As a multi-cultural band from Birmingham, UB40 weren’t drawn into trying to sound “authentic,” and there was considerably more depth to their music than that of many punk and 2Tone bands. “I’m a British subject, not proud of it, whilst I carry the burden of shame,” they sang on one of the tracks. Accepting the truth of their own situation amidst a sea of other reggae songs proclaiming black heritage gave us a valuable insight into where UB40 were coming from. They were unafraid to stand up and be counted, and British audiences instinctively loved them for it. “Signing Off” duly went to No. 2 in the UK and stayed on the nation’s album charts for 72 weeks.
At the onset of the nineties, Robert Palmer duetted with them on their next UK Top 10 hit, “I’ll Be Your Baby Tonight,” and 808 State charted with a remix of “One In Ten.” Highlights such as these, whilst welcome, were then dwarfed by the release of “Promises and Lies” which became the group’s biggest selling album, selling in excess of nine million copies worldwide. The biggest hit from “Promises And Lies” was “Can’t Help Falling In Love”, which brought the band their third UK No. 1 and would remain a favourite on American radio stations for years – especially after its inclusion on the soundtrack of the 1993 Sharon Stone film “Sliver.”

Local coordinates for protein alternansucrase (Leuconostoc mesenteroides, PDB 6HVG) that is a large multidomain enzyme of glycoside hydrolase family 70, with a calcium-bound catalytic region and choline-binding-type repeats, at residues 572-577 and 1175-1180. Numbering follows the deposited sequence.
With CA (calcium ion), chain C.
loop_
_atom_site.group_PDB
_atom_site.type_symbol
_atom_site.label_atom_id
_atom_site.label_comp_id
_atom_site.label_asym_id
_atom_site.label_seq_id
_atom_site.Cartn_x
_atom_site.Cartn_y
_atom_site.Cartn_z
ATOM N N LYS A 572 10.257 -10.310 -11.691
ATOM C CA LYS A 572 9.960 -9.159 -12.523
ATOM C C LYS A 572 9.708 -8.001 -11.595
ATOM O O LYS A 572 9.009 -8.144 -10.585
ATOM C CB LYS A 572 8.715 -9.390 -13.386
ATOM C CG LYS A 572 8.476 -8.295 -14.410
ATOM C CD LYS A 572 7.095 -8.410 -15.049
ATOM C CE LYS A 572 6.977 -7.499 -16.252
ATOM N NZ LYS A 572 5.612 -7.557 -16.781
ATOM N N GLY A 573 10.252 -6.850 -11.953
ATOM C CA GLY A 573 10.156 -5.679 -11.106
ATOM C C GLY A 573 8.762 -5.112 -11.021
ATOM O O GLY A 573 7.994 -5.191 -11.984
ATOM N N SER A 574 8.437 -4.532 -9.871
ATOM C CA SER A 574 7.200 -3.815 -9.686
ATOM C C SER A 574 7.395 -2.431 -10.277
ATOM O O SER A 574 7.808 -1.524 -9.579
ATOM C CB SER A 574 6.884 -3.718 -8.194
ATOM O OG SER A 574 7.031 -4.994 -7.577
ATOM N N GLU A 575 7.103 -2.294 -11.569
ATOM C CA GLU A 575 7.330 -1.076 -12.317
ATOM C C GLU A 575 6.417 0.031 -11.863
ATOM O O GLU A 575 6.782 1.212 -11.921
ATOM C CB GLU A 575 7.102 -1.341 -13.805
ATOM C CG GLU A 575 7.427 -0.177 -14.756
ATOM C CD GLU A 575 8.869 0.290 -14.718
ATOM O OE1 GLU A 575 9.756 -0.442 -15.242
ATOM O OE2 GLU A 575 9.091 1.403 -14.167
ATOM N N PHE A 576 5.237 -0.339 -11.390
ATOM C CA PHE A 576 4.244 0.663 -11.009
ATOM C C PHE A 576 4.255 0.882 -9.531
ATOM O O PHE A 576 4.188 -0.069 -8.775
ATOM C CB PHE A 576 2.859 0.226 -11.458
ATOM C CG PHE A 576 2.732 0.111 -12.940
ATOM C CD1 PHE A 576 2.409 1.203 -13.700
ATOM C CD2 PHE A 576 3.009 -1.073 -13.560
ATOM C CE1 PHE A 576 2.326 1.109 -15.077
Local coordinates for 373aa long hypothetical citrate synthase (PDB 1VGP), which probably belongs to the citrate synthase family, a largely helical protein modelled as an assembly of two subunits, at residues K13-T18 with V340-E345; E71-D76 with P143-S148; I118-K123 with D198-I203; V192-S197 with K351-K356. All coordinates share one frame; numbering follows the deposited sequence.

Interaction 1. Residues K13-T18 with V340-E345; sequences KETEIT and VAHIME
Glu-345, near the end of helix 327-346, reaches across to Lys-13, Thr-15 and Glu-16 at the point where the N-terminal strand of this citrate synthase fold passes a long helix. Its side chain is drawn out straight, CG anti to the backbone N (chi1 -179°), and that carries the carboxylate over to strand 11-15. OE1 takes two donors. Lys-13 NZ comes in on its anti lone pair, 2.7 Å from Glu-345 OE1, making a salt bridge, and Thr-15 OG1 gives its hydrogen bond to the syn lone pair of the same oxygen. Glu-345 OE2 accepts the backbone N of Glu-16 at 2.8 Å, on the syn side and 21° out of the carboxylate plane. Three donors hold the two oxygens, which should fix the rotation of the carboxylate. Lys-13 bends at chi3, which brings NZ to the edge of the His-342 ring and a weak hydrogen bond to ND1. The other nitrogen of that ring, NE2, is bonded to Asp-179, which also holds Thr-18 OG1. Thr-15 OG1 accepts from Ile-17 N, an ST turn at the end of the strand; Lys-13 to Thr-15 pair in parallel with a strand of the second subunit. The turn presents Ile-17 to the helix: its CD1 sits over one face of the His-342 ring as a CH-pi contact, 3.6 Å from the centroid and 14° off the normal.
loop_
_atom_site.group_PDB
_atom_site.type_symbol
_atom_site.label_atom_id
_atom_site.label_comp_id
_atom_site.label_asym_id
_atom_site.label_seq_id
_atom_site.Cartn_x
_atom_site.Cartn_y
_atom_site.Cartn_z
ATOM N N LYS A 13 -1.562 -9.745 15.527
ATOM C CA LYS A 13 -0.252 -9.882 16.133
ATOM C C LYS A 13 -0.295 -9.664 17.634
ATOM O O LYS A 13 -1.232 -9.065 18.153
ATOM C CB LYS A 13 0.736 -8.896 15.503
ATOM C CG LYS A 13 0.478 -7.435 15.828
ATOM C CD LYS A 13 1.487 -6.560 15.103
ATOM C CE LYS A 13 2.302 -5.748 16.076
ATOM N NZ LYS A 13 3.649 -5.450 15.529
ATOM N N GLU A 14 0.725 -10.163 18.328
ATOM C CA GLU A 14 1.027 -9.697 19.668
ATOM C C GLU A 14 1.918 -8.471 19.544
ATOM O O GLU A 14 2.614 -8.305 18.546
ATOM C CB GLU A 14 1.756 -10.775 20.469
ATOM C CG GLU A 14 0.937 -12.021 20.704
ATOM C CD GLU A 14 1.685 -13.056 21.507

On the 25th anniversary of their recording debut, the band released “Who You Fighting For.” Acclaimed not only as a return to form, but also an artistic triumph,” Who You Fighting For” was distinguished by UB40’s decision to record once more as “a live” band – i.e., playing all together in the studio. Its success was aided by a clutch of powerful message songs that wouldn’t have sounded at all out of place on their first few albums.
The questioning of authority (including Britain and America’s decision to invade Iraq) and steadfast allegiance to working-class values was there for all to see, and yet the Grammy nominated “Who You Fighting For” also contained its fair share of love songs, such as “One Woman Man,” “Kiss And Say Goodbye” and a winning cover of Matumbi’s “After Tonight.”
Do you want to know more about UB40 Take a look courtesy of Wikipedia https://en.wikipedia.org/wiki/UB40
Would you like to take a look at our other tribute bands https://m8entertainments.com/category/popular-music-bands/tribute-bands